I also asked New Dawn’s Erika Shea what she made of the report and if it addressed any of the issues her organization has raised around immigration. Shea pointed to Recommendation 16:

That Immigration, Refugees and Citizenship Canada and Employment and Social Development Canada adapt current programs to make room for candidates with job skills classified as National Occupational Classification C or D to address the needs of Atlantic Canada including sectors such as agriculture, construction, fisheries, hospitality and transportation.

Shea suggested it speaks to the actual needs of businesses in the region in a way the Atlantic Immigration Pilot, which, she said, is often “held up as the solution to all of our problems,” does not.

We hear often from people in the tourism, agriculture and fisheries industries who have positions they can’t fill and/or who need to hire a significant number of people if they are to begin or sustain their growth.

The AIP will only facilitate the immigration of candidates for positions that are a continuous 52 weeks in duration. This doesn’t reflect the needs of many here right now. Opening up the AIP or other streams to facilitate the immigration and permanent residency of those in  these seasonal industries is a win-win. It would represent a new pathway for people into Cape Breton and would respond to the needs of employers in these sectors.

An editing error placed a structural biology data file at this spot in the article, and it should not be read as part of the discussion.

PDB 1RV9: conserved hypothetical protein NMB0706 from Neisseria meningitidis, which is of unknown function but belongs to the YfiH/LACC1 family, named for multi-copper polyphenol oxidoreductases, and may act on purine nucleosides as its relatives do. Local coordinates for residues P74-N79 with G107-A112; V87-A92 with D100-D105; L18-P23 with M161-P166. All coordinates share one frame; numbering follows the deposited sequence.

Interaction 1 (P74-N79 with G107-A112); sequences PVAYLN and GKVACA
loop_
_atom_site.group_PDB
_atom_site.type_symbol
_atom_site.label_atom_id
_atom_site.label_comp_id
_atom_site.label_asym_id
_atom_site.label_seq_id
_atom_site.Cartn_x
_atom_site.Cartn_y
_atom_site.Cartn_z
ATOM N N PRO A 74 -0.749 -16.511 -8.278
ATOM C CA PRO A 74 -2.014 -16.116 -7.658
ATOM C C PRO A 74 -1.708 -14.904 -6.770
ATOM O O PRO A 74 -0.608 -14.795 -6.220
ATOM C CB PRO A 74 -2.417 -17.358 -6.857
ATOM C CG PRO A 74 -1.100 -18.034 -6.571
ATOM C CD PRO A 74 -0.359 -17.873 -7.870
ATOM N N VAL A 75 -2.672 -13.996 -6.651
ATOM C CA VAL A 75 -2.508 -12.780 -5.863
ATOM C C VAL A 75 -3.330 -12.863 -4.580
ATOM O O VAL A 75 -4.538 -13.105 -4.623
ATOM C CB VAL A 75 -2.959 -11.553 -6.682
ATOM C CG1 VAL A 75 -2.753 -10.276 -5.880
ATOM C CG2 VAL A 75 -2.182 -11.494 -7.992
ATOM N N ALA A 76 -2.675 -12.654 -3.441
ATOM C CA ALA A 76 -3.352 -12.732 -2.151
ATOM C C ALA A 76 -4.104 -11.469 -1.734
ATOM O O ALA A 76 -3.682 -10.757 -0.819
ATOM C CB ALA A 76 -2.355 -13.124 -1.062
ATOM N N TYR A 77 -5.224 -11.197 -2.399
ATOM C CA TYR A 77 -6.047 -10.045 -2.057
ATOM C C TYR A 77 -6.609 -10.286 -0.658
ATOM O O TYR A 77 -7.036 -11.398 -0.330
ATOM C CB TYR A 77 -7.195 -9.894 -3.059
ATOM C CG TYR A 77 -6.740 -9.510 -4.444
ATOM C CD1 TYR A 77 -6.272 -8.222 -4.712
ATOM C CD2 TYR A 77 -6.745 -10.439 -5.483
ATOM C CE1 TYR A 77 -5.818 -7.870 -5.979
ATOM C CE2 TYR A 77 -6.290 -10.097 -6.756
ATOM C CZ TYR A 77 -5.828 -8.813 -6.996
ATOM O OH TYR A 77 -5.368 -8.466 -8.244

That said, Shea worried that the committee’s recommendations seemed predicated on the notion of the Atlantic provinces as a homogeneous region:

They don’t address the often painful reality that across the Atlantic provinces, capital regions are growing and the non-capital regions are shrinking. Is this unavoidable? Natural? Is making our inevitable death as painless as possible the best we can expect at this point? We would contend no. Just as inequity in immigration levels among regions is a reflection of long-standing policies, systems and investments, so too can it be undone in this way. If however, policies at both the federal and provincial level don’t begin to intentionally and consistently undo the immigration disparities in Nova Scotia between Halifax and everyone else, we will still be here in 20 years, saying the same thing, but to an audience of far fewer people.


Over to you…

Part of me wants to apologize for not doing a better job of capturing all the information contained in this report (and the “dissenting” and “supplementary” opinions), but that’s just crazy talk. The report covers a lot of ground and any article (at least, any article that can be read inside of a single day) can only hope to touch on some of the highlights. Besides, you folks are all literate, you can read the report for yourselves. Have at it:







The Cape Breton Spectator is entirely reader supported. Please consider subscribing today!